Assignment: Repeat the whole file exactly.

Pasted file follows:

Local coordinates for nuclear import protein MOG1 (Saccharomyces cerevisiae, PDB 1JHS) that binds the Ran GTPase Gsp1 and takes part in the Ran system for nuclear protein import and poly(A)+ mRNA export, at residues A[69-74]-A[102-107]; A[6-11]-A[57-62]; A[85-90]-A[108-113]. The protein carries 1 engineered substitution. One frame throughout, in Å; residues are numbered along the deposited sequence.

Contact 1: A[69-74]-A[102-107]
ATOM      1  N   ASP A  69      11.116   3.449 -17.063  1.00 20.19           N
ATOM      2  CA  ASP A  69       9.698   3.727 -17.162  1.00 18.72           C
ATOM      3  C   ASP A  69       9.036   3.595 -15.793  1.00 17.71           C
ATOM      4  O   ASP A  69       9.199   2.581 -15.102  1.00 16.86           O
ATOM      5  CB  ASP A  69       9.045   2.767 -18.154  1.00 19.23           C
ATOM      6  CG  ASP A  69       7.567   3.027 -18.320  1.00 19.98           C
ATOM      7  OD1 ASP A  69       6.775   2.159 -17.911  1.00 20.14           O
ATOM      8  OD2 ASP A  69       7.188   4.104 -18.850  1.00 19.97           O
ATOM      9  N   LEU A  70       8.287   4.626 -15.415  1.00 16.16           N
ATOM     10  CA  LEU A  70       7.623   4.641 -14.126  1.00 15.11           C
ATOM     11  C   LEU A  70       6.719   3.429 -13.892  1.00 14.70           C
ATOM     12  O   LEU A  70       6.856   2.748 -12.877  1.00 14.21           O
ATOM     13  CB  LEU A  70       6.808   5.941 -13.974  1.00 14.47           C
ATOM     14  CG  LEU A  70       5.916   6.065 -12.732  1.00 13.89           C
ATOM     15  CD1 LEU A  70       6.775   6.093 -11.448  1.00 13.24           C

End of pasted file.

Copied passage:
Local coordinates for nuclear import protein MOG1 (Saccharomyces cerevisiae, PDB 1JHS) that binds the Ran GTPase Gsp1 and takes part in the Ran system for nuclear protein import and poly(A)+ mRNA export, at residues A[69-74]-A[102-107]; A[6-11]-A[57-62]; A[85-90]-A[108-113]. The protein carries 1 engineered substitution. One frame throughout, in Å; residues are numbered along the deposited sequence.

Contact 1: A[69-74]-A[102-107]
ATOM      1  N   ASP A  69      11.116   3.449 -17.063  1.00 20.19           N
ATOM      2  CA  ASP A  69       9.698   3.727 -17.162  1.00 18.72           C
ATOM      3  C   ASP A  69       9.036   3.595 -15.793  1.00 17.71           C
ATOM      4  O   ASP A  69       9.199   2.581 -15.102  1.00 16.86           O
ATOM      5  CB  ASP A  69       9.045   2.767 -18.154  1.00 19.23           C
ATOM      6  CG  ASP A  69       7.567   3.027 -18.320  1.00 19.98           C
ATOM      7  OD1 ASP A  69       6.775   2.159 -17.911  1.00 20.14           O
ATOM      8  OD2 ASP A  69       7.188   4.104 -18.850  1.00 19.97           O
ATOM      9  N   LEU A  70       8.287   4.626 -15.415  1.00 16.16           N
ATOM     10  CA  LEU A  70       7.623   4.641 -14.126  1.00 15.11           C
ATOM     11  C   LEU A  70       6.719   3.429 -13.892  1.00 14.70           C
ATOM     12  O   LEU A  70       6.856   2.748 -12.877  1.00 14.21           O
ATOM     13  CB  LEU A  70       6.808   5.941 -13.974  1.00 14.47           C
ATOM     14  CG  LEU A  70       5.916   6.065 -12.732  1.00 13.89           C
ATOM     15  CD1 LEU A  70       6.775   6.093 -11.448  1.00 13.24           C